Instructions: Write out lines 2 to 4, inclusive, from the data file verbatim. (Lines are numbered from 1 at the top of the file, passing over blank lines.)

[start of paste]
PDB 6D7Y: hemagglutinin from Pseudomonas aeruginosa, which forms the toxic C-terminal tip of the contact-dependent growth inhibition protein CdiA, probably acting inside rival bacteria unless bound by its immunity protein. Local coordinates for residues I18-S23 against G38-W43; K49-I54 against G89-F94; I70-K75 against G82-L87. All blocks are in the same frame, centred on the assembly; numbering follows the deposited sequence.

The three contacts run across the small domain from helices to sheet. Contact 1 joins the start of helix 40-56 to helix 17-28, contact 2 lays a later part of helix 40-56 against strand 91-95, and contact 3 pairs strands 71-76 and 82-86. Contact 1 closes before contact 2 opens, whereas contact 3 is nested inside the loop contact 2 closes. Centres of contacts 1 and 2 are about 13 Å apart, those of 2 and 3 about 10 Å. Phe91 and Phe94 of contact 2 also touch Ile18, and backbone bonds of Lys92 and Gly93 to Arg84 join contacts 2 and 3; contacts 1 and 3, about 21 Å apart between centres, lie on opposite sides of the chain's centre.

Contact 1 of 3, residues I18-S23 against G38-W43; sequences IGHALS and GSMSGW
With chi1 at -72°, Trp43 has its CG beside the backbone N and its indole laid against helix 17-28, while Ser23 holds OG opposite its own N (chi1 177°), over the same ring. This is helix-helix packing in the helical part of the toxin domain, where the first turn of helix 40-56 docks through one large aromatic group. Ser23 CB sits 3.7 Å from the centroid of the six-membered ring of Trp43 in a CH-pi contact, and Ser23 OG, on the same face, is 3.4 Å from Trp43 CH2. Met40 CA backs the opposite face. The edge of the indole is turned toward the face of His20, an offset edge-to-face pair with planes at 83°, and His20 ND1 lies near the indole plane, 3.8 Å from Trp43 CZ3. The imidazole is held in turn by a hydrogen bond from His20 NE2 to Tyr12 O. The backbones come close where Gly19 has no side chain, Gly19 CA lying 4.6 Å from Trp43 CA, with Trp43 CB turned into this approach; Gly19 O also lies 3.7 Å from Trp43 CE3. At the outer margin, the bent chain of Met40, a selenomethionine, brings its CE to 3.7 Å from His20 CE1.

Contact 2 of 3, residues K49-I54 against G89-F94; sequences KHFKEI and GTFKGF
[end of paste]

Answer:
The three contacts run across the small domain from helices to sheet. Contact 1 joins the start of helix 40-56 to helix 17-28, contact 2 lays a later part of helix 40-56 against strand 91-95, and contact 3 pairs strands 71-76 and 82-86. Contact 1 closes before contact 2 opens, whereas contact 3 is nested inside the loop contact 2 closes. Centres of contacts 1 and 2 are about 13 Å apart, those of 2 and 3 about 10 Å. Phe91 and Phe94 of contact 2 also touch Ile18, and backbone bonds of Lys92 and Gly93 to Arg84 join contacts 2 and 3; contacts 1 and 3, about 21 Å apart between centres, lie on opposite sides of the chain's centre.

Contact 1 of 3, residues I18-S23 against G38-W43; sequences IGHALS and GSMSGW
With chi1 at -72°, Trp43 has its CG beside the backbone N and its indole laid against helix 17-28, while Ser23 holds OG opposite its own N (chi1 177°), over the same ring. This is helix-helix packing in the helical part of the toxin domain, where the first turn of helix 40-56 docks through one large aromatic group. Ser23 CB sits 3.7 Å from the centroid of the six-membered ring of Trp43 in a CH-pi contact, and Ser23 OG, on the same face, is 3.4 Å from Trp43 CH2. Met40 CA backs the opposite face. The edge of the indole is turned toward the face of His20, an offset edge-to-face pair with planes at 83°, and His20 ND1 lies near the indole plane, 3.8 Å from Trp43 CZ3. The imidazole is held in turn by a hydrogen bond from His20 NE2 to Tyr12 O. The backbones come close where Gly19 has no side chain, Gly19 CA lying 4.6 Å from Trp43 CA, with Trp43 CB turned into this approach; Gly19 O also lies 3.7 Å from Trp43 CE3. At the outer margin, the bent chain of Met40, a selenomethionine, brings its CE to 3.7 Å from His20 CE1.